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In 2012 there were quite a few headlines in the UK press around the commitment to end financial aid to India by 2015 e.g. this article from the BBC.

Did this happen?

My own Googling can only show figures up to 2015, nothing about 2016/2017 figures or statements of intent.

  • Interesting, India is in dire need of education and skills, not money. The place is challenged for resources and only knowing people can work together to fix that. We can help there. Having travelled to india, workes at end of colonial period still recall being hit with sticks to build railways by brits, and the bans on indian processing of cotton and general plunder of the people. don't crowd fund, crowd source. get your crowds to directly finance and aid each other. crowd funding is a failure in politics. – com.prehensible Nov 5 '17 at 14:12
  • @com.prehens.ible money buys education, your opening sentence is bizarre to me. – Paul Nov 6 '17 at 14:43
  • Most foreign aid is spent on infrastructure, and the amount of grafting and lost money is incredible. The net balance of payments of the last century probably tips heavily in the UK's direction. – com.prehensible Nov 6 '17 at 15:35
  • Still don't understand you. "Infrastructure" or "money" could mean schools and teachers. I think you just mean to say you think it's spent on the wrong projects. – Paul Nov 13 '17 at 13:31
  • 50 percent of indians have a different agreement. When Aid comes in it's already hawked over by indian offices who do huge infrastructure projects with billion of pounds awarded to foreigners. Britain doesn't have anything to say about the spending. If britain bought INDIA stuff that a british government select comittee thought very useful for INDIA... theyd have Dustbins and recycling factories, Water purity systems and Plumbing, because, good luck drinking Indian water off the mountain fountains. water and cement and industrial destruction monitoring agencies, playgrounds, solar. – com.prehensible Nov 13 '17 at 17:48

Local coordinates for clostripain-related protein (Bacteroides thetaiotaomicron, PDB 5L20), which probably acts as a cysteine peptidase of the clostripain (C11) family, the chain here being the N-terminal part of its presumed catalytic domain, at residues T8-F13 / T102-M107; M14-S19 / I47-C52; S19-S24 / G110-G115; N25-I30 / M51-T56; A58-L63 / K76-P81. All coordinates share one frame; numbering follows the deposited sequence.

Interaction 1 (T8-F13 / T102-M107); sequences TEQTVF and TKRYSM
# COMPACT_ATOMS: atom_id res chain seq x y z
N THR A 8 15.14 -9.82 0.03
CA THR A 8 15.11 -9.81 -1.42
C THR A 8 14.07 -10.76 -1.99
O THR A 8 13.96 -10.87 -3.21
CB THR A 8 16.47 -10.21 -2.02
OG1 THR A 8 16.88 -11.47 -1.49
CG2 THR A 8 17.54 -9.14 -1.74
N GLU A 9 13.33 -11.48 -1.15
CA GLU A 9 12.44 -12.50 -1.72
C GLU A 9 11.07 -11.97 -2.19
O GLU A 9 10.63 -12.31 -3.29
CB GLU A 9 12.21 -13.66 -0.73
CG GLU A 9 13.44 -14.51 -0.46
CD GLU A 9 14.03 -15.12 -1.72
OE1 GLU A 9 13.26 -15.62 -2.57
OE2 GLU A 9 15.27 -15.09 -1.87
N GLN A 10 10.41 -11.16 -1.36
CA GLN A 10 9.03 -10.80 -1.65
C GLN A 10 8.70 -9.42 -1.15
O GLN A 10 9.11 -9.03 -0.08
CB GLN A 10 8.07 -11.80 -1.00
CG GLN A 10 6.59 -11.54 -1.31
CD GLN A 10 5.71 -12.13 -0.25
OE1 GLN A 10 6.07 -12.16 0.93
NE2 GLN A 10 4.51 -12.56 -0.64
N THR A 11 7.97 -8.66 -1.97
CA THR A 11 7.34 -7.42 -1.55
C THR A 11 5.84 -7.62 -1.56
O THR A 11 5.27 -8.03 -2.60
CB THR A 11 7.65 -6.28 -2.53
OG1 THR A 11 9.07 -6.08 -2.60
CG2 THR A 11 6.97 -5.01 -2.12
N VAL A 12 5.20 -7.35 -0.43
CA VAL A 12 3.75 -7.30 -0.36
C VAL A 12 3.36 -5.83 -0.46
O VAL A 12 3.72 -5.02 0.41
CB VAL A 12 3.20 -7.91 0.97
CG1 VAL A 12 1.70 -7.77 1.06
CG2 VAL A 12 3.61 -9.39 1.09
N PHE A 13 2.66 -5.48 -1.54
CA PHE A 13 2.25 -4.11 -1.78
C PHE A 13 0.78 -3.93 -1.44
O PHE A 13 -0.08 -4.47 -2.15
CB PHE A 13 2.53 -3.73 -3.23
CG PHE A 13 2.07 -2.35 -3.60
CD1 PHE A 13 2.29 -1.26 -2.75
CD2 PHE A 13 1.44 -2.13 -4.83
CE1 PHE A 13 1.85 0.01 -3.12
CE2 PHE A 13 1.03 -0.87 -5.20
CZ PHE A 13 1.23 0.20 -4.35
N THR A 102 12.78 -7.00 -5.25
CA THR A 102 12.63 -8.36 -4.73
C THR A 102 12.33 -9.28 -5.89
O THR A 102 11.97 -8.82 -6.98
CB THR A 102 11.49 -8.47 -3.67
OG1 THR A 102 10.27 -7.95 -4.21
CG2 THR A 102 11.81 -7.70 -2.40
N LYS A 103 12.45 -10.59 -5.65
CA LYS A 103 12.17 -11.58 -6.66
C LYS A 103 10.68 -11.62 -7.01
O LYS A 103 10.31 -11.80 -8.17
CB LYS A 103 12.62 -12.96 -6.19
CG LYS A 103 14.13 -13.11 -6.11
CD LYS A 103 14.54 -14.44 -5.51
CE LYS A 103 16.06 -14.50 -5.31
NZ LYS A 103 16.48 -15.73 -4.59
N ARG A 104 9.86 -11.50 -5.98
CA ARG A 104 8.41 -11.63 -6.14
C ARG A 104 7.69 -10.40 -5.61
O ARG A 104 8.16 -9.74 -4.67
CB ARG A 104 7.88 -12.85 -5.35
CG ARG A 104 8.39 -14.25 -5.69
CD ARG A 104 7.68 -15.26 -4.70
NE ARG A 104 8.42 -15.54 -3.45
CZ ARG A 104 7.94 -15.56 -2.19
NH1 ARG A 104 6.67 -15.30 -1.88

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The data comes from the DfID, who publish Statistics on International Development annually. The last published data was in Nov. 2016, and included data about 2015 (when £186m was spent on bilateral aid to India.)

At the time of writing, the 2017 report, that would contain the data for 2016, hasn't been released. It would normally be released at the end of November, or the start of December.

The provisional report on 2016 spending doesn't break down spending per country, although I note that total spending on Asia remained the same proportion as in 2015, and as the total budget had increased this means a real-terms increase in spending.

About 80% of the aid budget is spent by DfID and about 2/3 of that is bilateral aid, from one government to another. The remaining 1/3 goes through multinational agencies such as Unicef.

The commitment, as I understand it, only applied to direct bilateral aid, and not all spending in India, such as technical support, which could be increased.

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